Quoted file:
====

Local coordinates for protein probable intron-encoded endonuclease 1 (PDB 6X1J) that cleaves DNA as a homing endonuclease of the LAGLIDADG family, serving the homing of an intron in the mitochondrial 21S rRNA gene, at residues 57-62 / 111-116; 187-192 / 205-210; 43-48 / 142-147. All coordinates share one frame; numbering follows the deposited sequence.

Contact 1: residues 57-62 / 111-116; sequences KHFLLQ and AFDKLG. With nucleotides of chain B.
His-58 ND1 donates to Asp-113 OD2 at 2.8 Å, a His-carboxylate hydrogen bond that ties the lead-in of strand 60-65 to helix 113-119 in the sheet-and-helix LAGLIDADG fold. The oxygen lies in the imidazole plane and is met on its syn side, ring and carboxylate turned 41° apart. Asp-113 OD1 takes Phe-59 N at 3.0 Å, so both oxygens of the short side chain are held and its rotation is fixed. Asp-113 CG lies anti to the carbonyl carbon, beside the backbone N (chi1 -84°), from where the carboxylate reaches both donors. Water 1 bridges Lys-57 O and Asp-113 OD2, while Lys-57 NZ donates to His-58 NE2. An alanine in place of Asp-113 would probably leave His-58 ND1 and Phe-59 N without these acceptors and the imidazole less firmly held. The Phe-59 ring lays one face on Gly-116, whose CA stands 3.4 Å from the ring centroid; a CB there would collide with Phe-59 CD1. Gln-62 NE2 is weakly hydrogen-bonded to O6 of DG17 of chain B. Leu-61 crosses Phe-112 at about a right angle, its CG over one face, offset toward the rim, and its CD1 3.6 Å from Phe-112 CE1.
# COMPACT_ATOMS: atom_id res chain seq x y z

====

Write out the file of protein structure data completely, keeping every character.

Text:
Local coordinates for protein probable intron-encoded endonuclease 1 (PDB 6X1J) that cleaves DNA as a homing endonuclease of the LAGLIDADG family, serving the homing of an intron in the mitochondrial 21S rRNA gene, at residues 57-62 / 111-116; 187-192 / 205-210; 43-48 / 142-147. All coordinates share one frame; numbering follows the deposited sequence.

Contact 1: residues 57-62 / 111-116; sequences KHFLLQ and AFDKLG. With nucleotides of chain B.
His-58 ND1 donates to Asp-113 OD2 at 2.8 Å, a His-carboxylate hydrogen bond that ties the lead-in of strand 60-65 to helix 113-119 in the sheet-and-helix LAGLIDADG fold. The oxygen lies in the imidazole plane and is met on its syn side, ring and carboxylate turned 41° apart. Asp-113 OD1 takes Phe-59 N at 3.0 Å, so both oxygens of the short side chain are held and its rotation is fixed. Asp-113 CG lies anti to the carbonyl carbon, beside the backbone N (chi1 -84°), from where the carboxylate reaches both donors. Water 1 bridges Lys-57 O and Asp-113 OD2, while Lys-57 NZ donates to His-58 NE2. An alanine in place of Asp-113 would probably leave His-58 ND1 and Phe-59 N without these acceptors and the imidazole less firmly held. The Phe-59 ring lays one face on Gly-116, whose CA stands 3.4 Å from the ring centroid; a CB there would collide with Phe-59 CD1. Gln-62 NE2 is weakly hydrogen-bonded to O6 of DG17 of chain B. Leu-61 crosses Phe-112 at about a right angle, its CG over one face, offset toward the rim, and its CD1 3.6 Å from Phe-112 CE1.
# COMPACT_ATOMS: atom_id res chain seq x y z